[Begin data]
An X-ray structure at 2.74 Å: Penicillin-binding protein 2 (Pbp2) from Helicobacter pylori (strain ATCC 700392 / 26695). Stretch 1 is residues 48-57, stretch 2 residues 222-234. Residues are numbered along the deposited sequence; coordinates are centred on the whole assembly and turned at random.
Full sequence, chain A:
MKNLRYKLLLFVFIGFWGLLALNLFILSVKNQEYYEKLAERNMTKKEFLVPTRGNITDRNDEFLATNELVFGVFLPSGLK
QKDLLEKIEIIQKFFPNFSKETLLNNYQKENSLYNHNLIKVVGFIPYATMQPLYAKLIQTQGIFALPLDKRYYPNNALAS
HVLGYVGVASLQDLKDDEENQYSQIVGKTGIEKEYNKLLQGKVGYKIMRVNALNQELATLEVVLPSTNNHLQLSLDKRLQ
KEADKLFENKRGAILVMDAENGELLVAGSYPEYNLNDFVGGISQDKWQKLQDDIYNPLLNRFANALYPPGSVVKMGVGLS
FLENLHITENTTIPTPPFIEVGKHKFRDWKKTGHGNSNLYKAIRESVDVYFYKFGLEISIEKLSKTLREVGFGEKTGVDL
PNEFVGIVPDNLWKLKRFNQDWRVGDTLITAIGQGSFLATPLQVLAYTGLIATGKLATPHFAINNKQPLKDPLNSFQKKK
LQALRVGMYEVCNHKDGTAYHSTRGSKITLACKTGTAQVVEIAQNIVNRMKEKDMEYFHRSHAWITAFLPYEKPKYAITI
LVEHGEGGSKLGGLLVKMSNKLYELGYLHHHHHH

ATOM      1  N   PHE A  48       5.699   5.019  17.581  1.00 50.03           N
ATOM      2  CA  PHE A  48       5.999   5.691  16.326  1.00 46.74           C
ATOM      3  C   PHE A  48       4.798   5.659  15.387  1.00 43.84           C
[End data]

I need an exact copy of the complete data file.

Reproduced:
An X-ray structure at 2.74 Å: Penicillin-binding protein 2 (Pbp2) from Helicobacter pylori (strain ATCC 700392 / 26695). Stretch 1 is residues 48-57, stretch 2 residues 222-234. Residues are numbered along the deposited sequence; coordinates are centred on the whole assembly and turned at random.
Full sequence, chain A:
MKNLRYKLLLFVFIGFWGLLALNLFILSVKNQEYYEKLAERNMTKKEFLVPTRGNITDRNDEFLATNELVFGVFLPSGLK
QKDLLEKIEIIQKFFPNFSKETLLNNYQKENSLYNHNLIKVVGFIPYATMQPLYAKLIQTQGIFALPLDKRYYPNNALAS
HVLGYVGVASLQDLKDDEENQYSQIVGKTGIEKEYNKLLQGKVGYKIMRVNALNQELATLEVVLPSTNNHLQLSLDKRLQ
KEADKLFENKRGAILVMDAENGELLVAGSYPEYNLNDFVGGISQDKWQKLQDDIYNPLLNRFANALYPPGSVVKMGVGLS
FLENLHITENTTIPTPPFIEVGKHKFRDWKKTGHGNSNLYKAIRESVDVYFYKFGLEISIEKLSKTLREVGFGEKTGVDL
PNEFVGIVPDNLWKLKRFNQDWRVGDTLITAIGQGSFLATPLQVLAYTGLIATGKLATPHFAINNKQPLKDPLNSFQKKK
LQALRVGMYEVCNHKDGTAYHSTRGSKITLACKTGTAQVVEIAQNIVNRMKEKDMEYFHRSHAWITAFLPYEKPKYAITI
LVEHGEGGSKLGGLLVKMSNKLYELGYLHHHHHH

ATOM      1  N   PHE A  48       5.699   5.019  17.581  1.00 50.03           N
ATOM      2  CA  PHE A  48       5.999   5.691  16.326  1.00 46.74           C
ATOM      3  C   PHE A  48       4.798   5.659  15.387  1.00 43.84           C